Definition: Bank audit is a procedure performed by an auditor appointed by RBI and ICAI to verify the financial statements of the banking institutions and to verify whether the banking concerns are following the law and compliances or regulatory framework applicable on them or not.
Content: Bank Audit
Regulatory framework under which banks has to perform their work are mentioned below:
- Banking Regulation Act, 1949.
- RBI Act, 1934.
- Companies Act, 2013.
- Income Tax Act, 1961.
- Information Technology Act, 2002.
- SBI Act, 1955.
- SBI Subsidiaries Act, 1959.
- Banking co. Acquisition and transfer of undertaking Act, 1970 (amended in 1980).
- SARFAESI Act, 2002.
- Credit information companies’ regulation Act, 2005.
- Payment and Settlement Act, 2007.
Procedure of Bank Audit
Banking sector is a dynamically changing sector.Thus, it requires proper and effective audit measures to understand the exact financial condition of the banks for which the following procedure is adopted:
RBI and Indian Institute of Chartered Accountants of India (ICAI) together scrutinise and appoint an auditor or audit firm for the audit of the bank after obtaining indebtedness declaration from a respective firm or an auditor.
The audit firm or an auditor cannot assign with any other statutory audit in the year they are appointed as a bank auditor. Before initialising the audit, the firm needs to establish the undertaking of engagement terms describing the time period of audit term. However, as per ICAI Act, 1949 before getting engaged the auditor need to communicate with the previous auditor of the bank in writing for taking his consent.
After that, the new auditor will review the initial opening balance, and if he founds any material misstatement or errors affecting financial statement, he can assert his point of view in his audit report by way of qualified or adverse report.
Thereafter assessment of engagement risk is done, which is a difficult part of the audit procedure, and then the engagement team gets established to manage the risks and complexities of bank operations. Auditor then tries to understand the working environment and internal controls of the organisation for deciding the basis of the audit.
Thereafter, banks accounting process, risk management process and risk identification are made along with control and monetary activities considered by the management. At last, after reviewing all the relevant elements, an auditor prepares an audit report defining his opinion regarding the financial condition of the bank as well as if any loopholes found in following the mentioned regulations under Act.
Types of Bank Audit
Bank audit can be of following types:
1. Concurrent Audit
Banks deals with a large number of transactions on a daily basis whose examination is also necessary on a continuous basis for determining the accuracy of the financial statement. For conducting such audit an external auditor is appointed by the bank known as a concurrent auditor who performs an audit of the transaction on a monthly basis.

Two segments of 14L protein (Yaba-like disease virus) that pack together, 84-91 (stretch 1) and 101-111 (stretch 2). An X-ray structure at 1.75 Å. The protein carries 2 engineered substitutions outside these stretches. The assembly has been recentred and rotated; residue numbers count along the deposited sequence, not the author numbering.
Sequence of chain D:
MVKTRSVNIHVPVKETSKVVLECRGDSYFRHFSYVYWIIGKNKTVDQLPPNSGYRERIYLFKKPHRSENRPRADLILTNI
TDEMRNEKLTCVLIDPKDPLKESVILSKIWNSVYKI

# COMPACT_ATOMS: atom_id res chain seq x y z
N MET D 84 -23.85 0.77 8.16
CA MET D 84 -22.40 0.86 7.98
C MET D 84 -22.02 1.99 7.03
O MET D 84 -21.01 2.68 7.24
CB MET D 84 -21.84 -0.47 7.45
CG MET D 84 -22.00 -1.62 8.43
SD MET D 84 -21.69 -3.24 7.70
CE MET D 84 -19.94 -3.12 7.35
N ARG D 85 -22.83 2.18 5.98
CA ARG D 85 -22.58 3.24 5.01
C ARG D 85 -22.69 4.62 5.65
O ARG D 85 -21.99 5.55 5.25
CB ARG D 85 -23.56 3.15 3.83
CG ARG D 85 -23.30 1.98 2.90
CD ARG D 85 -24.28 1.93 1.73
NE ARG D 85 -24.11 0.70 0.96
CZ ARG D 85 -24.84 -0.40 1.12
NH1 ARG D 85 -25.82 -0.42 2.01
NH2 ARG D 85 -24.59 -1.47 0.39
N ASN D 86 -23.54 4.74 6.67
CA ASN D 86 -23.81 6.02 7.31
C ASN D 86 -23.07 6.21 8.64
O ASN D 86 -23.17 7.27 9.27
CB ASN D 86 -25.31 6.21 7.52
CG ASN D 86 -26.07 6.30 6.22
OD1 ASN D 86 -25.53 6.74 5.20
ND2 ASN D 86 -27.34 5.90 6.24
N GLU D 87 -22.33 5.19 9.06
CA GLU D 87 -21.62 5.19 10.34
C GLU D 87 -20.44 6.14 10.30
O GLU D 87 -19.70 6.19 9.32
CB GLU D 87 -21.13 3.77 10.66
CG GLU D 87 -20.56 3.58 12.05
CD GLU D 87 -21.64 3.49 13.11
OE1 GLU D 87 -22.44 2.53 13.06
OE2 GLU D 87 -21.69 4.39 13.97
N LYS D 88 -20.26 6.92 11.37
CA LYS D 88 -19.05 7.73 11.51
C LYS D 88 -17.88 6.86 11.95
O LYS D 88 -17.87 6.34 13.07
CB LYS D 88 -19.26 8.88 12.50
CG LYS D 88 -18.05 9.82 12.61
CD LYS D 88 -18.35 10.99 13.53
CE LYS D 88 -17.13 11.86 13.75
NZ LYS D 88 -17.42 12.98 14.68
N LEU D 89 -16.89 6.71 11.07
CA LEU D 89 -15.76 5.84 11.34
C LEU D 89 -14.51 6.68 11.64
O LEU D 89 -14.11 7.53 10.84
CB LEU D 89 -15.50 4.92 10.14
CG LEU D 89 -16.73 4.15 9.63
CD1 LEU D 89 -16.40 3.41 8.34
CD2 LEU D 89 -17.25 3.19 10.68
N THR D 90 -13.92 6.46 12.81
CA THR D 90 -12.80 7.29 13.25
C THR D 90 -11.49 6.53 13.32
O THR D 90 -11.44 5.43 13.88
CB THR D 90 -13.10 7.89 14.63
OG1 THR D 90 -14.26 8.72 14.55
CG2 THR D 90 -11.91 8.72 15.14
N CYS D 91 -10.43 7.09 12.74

The main objective of conducting a concurrent audit is to ensure compliance with the internal systems, procedures and the guidelines of the bank. Concurrent audit is always performed on a continuous basis to examine whether proper guidelines are following by the banks or not such as proper documentation, proper cash verification, NPA classification, etc.
Along with the concurrent audit, banks also perform an internal audit for which they appoint an internal auditor to make a regular check on the financial activities of the bank throughout the year.
One of the prominent sectors of internal audit is information system audit, which is becoming a necessary part of a banking system with the rapid growth of computerised banking functions, and it is important to keep an eye on such system on timely intervals to check their work ability.
Therefore, the auditor should also have a basic knowledge of banking software’s so that he may identify the errors easily without any help of bank employee as they sometimes also try to distract the auditor for overlapping their mistakes.
3. Statutory Audit
Statutory Audit itself comprises the word statute, which means regulation. Thus, it can be understood easily that the statutory audit is a mandatory audit defined under the law or Banking Regulation Act, 1949. Under Statutory Audit ICAI and RBI altogether assigns the banks to an auditor who is generally a practising chartered accountant and this auditor performs year-end audit in all branches assigned to them by the ICAI from the end of March to first or second week of April.
Some of the important aspects which should be covered under statutory audit is cash verification, tax-related issues, loan accounts verification. After that, an auditor prepares an audit report defining his opinion on a financial statement for which he has been allotted a specific time under which he has to perform an audit and submit his report.
Bank audit is a mandatory procedure to be followed by all banking institutions as defined under the Banking Regulation Act, 1949.
For which an auditor is appointed to perform the work of auditing which includes not only checking of financial records but also to check whether banks are operating according to the mentioned regulations or not.